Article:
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Quartz PDF Print E-mail

Quartz is the second most abundant mineral in the Earth's continental crust, after feldspar. It is made up of a continuous framework of SiO4 silicon–oxygen tetrahedra, with each oxygen being shared between two tetrahedra, giving an overall formula SiO2.

There are many different varieties of quartz, several of which are semi-precious gemstones. Especially in Europe and the Middle East, varieties of quartz have been the most commonly used minerals in the making of jewellery and hardstone carvings.

The word "quartz" is derived from the German word "quarz", which was imported from Middle High German, "twarc", which originated in Slavic, Polish twardy ("hard"), Russian твёрдый ("hard")), from Old Church Slavonic тврьдъ ("firm"), from Proto-Slavic *tvьrdъ.

Quartz belongs to the trigonal crystal system. The ideal crystal shape is a six-sided prism terminating with six-sided pyramids at each end. In nature quartz crystals are often twinned, distorted, or so intergrown with adjacent crystals of quartz or other minerals as to only show part of this shape, or to lack obvious crystal faces altogether and appear massive. Well-formed crystals typically form in a 'bed' that has unconstrained growth into a void, but because the crystals must be attached at the other end to a matrix, only one termination pyramid is present. A quartz geode is such a situation where the void is approximately spherical in shape, lined with a bed of crystals pointing inward.

At surface temperatures and pressures, quartz is the most stable form of silicon dioxide. Quartz will remain stable up to 573 °C at 1 kilobar of pressure. As the pressure increases the temperature at which quartz will lose stability also increases.

Above 1300 °C and at a pressure of approximately 35 kilobars, only β-quartz is stable. The latter is not the same as normal quartz (or α-quartz), low quartz or just quartz. β-quartz has higher symmetry, is less dense and has a slightly lower specific gravity. The conversion, from one solid substance to another solid substance, of quartz to β-quartz is quick, reversible and accompanied with a slight energy absorption. The conversion is so easily accomplished that when a crystal of quartz is heated to β-quartz, cooled back down, heated again to β-quartz, etc., the quartz will be the same as when it started.

The reason that the conversion is so easily accomplished is that the difference between quartz and β-quartz is relatively slight. The bonds between the oxygen and silicon atoms are "kinked" or bent in quartz and are not so "kinked" in β-quartz. At the higher temperatures the atoms move away from each other just enough to allow the bonds to unkink or straighten and produce the higher symmetry. As the temperature is lowered, the atoms close in on each other and the bonds must kink in order to be stable and this lowers the symmetry back down again.

Although all quartz at temperatures lower than 573 °C is low quartz, there are a few examples of crystals that obviously started out as β-quartz. Sometimes these are labeled as β-quartz but are actually examples of pseudomorphic or "falsely shaped" crystals more correctly labeled 'quartz after β-quartz'. These crystals are of higher symmetry than low quartz although low quartz can form similar crystals to them. They are composed of hexagonal dipyramids which are a pair of opposing six sided pyramids and the crystals lack prism faces. Quartz's typical termination is composed of two sets of three rhombic faces that can look like a six sided pyramid.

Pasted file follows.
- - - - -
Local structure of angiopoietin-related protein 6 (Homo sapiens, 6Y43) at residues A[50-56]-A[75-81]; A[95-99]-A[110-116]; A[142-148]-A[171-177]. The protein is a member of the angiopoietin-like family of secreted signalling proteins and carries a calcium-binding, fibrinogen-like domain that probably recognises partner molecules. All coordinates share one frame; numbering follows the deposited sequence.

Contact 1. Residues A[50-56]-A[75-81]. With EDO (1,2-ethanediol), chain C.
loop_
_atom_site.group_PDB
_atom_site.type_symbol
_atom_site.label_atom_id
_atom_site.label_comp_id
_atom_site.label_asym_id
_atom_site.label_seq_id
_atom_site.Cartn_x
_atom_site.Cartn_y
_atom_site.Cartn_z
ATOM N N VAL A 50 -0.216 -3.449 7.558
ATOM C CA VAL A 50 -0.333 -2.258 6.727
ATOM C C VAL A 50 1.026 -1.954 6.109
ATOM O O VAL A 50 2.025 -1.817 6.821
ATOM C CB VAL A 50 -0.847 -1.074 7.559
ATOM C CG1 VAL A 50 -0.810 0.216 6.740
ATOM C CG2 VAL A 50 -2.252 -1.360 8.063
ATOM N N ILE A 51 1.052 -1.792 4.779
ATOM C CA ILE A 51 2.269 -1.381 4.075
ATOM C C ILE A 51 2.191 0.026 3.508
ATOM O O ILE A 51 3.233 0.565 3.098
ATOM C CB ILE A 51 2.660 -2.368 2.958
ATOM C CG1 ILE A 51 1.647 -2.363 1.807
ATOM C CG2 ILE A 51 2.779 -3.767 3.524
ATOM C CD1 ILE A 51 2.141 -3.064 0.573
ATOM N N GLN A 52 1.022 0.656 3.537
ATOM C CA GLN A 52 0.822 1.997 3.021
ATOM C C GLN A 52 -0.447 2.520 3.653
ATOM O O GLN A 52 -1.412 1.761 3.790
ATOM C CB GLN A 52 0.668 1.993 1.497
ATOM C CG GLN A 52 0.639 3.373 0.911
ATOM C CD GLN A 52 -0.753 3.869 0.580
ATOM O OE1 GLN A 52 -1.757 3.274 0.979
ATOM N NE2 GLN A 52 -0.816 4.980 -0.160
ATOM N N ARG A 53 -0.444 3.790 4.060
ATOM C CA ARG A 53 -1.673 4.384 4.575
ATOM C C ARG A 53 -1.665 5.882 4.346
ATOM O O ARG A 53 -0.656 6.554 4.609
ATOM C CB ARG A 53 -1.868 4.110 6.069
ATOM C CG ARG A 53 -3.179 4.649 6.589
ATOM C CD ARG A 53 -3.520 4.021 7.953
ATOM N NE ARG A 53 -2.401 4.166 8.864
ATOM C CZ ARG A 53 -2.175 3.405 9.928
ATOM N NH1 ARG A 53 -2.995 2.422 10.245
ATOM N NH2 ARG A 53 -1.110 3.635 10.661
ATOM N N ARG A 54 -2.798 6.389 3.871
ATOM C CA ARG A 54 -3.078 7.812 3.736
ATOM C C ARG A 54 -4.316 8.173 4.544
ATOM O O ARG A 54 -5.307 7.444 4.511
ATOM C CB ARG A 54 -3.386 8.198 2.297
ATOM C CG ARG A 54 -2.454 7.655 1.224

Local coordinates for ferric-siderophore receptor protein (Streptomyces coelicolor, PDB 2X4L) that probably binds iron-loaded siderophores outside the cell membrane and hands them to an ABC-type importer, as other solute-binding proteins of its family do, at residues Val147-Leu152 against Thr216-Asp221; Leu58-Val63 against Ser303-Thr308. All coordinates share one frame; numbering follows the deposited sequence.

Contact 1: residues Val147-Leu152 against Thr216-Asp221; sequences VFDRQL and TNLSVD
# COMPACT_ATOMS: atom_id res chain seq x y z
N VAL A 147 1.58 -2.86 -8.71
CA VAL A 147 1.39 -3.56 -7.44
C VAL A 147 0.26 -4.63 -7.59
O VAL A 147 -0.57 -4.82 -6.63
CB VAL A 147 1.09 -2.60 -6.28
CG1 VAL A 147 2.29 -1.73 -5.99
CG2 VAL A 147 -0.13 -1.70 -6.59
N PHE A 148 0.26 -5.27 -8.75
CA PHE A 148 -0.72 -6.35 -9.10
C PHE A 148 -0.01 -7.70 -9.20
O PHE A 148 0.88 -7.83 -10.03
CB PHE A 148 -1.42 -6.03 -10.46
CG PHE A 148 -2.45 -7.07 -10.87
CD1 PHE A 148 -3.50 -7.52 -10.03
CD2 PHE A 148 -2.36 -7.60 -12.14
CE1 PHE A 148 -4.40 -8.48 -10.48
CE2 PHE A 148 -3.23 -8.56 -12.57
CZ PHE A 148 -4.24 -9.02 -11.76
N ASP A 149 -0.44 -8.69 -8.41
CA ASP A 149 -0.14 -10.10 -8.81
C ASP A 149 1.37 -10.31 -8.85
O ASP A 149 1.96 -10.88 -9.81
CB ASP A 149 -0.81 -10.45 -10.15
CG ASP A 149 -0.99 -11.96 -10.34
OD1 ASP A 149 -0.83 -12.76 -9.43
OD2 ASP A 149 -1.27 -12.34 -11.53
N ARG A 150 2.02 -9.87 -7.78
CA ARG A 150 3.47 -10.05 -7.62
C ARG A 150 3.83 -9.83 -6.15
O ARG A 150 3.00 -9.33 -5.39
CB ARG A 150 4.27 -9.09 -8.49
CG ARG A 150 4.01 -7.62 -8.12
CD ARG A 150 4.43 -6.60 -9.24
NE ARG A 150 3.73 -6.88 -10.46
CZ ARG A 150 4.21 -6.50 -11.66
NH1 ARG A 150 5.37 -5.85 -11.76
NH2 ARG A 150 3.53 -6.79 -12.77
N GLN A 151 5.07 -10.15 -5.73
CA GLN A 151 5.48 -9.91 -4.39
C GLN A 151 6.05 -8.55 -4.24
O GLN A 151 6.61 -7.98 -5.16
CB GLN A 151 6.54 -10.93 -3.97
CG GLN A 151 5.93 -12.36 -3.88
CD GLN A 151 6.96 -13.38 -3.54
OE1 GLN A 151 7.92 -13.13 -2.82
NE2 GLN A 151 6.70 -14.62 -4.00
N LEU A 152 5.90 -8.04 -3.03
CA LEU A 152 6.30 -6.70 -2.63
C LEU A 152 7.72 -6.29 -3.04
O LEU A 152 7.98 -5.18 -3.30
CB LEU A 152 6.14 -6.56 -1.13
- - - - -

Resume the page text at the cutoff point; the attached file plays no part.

Major varieties of quartz according to their microstructure

Although many of the varietal names historically arose from the color of the mineral, current scientific naming schemes refer primarily to the microstructure of the mineral. Color is a secondary identifier for the cryptocrystalline minerals, although it is a primary identifier for the macrocrystalline varieties. This does not always hold true.


 

Chalcedony Cryptocrystalline quartz and moganite mixture. The term is generally only used for white or lightly colored material. Otherwise more specific names are used.
Agate Multi-colored, banded chalcedony, semi-translucent to translucent
Onyx Agate where the bands are straight, parallel and consistent in size.
Jasper Opaque cryptocrystalline quartz, typically red to brown
Aventurine Translucent chalcedony with small inclusions (usually mica) that shimmer.
Tiger's Eye Fibrous gold to red-brown colored quartz, exhibiting chatoyancy.
Rock crystal Clear, colorless
Amethyst Purple, transparent
Citrine Yellow to reddish orange to brown, greenish yellow
Prasiolite Mint green, transparent
Rose quartz Pink, translucent, may display diasterism
Rutilated quartz Contains acicular (needles) inclusions of rutile
Milk quartz White, translucent to opaque, may display diasterism
Smoky quartz Brown to gray, opaque
Carnelian Reddish orange chalcedony, translucent
Dumortierite quartz Contains large amounts of dumortierite crystals

 
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